A team of researchers have studied the high-temperature superconducting cuprate-material Nd1.85Ce0.15CuO4 with a small amount of electron-rich atoms added, a practice called electron-doping. The material turns out to have unusual electronic properties underpinning its superconductivity. The result has important implications for a larger group of similar superconducting materials.
Cuprates are materials based on copper oxide that are well-known model systems in which the electrons interact strongly with each other. Because of this interaction, they exhibit several unusual phenomena, including so-called unconventional superconductivity, where the necessary electron pairs are conjectured not to be held together by lattice vibrations but by interactions between electrons themselves. In a solid crystalline material, electrons form periodic standing waves and are distributed in electronic bands. For Nd1.85Ce0.15CuO4 and other similar materials, the electrons within the same band seem to both provide the glueing force and themselves get glued together to give rise to superconductivity, giving rise to a longstanding dilemma dating back more than three decades.
“Cuprates have a very simple band structure with only one low-energy band. A major conundrum is – how can the same electrons within one band play two different microscopic roles – providing the pairing interaction but also forming the pairs themselves,” says Dr Zhi-Xun Shen, one of the study’s authors.
Nd1.85Ce0.15CuO4 is an antiferromagnetic material. In a ferromagnet, a material that we would usually consider magnetic, all the directions of the magnetic properties of the atoms point in the same direction. For an antiferromagnet, all adjacent atoms have magnetic properties aligned contrary to each other, giving rise to peculiar magnetic properties of the macroscopic material. In the case of Nd1.85Ce0.15CuO4, the antiferromagnetic properties are the key to its superconductivity.
The research results show that the low energy band for electrons is split into two components. One of these components forms the expected antiferromagnetic band. Surprisingly, another gossamer – meaning very faint – band was also found. Now, the electrons can exist in two states, one that can give rise to the glueing interaction and one that can host the electrons being glued together.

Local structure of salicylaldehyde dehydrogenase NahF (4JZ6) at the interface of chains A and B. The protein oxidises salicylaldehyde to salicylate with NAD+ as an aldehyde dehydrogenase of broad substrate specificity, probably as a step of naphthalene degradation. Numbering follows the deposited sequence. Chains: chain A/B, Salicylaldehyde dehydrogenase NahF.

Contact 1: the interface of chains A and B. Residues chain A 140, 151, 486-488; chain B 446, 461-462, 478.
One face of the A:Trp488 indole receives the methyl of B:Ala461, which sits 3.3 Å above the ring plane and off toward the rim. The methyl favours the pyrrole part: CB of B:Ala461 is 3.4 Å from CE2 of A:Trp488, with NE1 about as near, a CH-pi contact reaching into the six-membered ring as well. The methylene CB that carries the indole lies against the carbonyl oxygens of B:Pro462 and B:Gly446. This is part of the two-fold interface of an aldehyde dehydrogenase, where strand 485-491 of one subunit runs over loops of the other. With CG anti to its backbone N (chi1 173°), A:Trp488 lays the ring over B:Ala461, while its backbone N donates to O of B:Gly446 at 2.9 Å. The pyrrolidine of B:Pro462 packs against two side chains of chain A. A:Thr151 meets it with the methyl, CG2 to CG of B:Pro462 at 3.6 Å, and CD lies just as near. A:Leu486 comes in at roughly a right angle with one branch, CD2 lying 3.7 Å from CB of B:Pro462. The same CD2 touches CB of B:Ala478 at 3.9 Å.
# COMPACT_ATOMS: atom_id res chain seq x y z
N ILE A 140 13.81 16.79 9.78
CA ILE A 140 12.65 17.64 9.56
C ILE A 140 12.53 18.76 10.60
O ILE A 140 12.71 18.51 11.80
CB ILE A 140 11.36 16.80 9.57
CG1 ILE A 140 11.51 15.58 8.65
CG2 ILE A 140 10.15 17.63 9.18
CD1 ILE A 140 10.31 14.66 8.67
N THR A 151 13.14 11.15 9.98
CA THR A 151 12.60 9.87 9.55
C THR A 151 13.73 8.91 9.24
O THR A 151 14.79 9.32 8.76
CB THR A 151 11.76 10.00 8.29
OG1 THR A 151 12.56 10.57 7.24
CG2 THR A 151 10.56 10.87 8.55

“We show that the gossamer states form the pairs necessary for the superconducting state. In this respect, our results point to a possible route to circumvent the longstanding pairing dilemma in unconventional superconductors,” says Dr Shen.
The gossamer states form because the magnetic properties of the atoms fluctuate.
“It is an insight that tells us that these magnetic orientational fluctuations are necessary to produce the right balance of gossamer and antiferromagnetic states for superconductivity. The results also highlight the elegant cleverness of nature to solve the “two competing roles” dilemma. In weakly correlated materials that are not conducive to strong quantum fluctuations, the electrons within the same band would be identical and indistinguishable,” says Dr Shen.
The results have implications for further development of high-temperature superconductors.
”Our results elucidate the strengths and limitations of pairing mediated by antiferromagnetic fluctuations. Armed with this understanding, we can engineer materials that may take advantage of the strengths while mitigating the limitations,” concludes Kejun Xu, the lead author of the paper.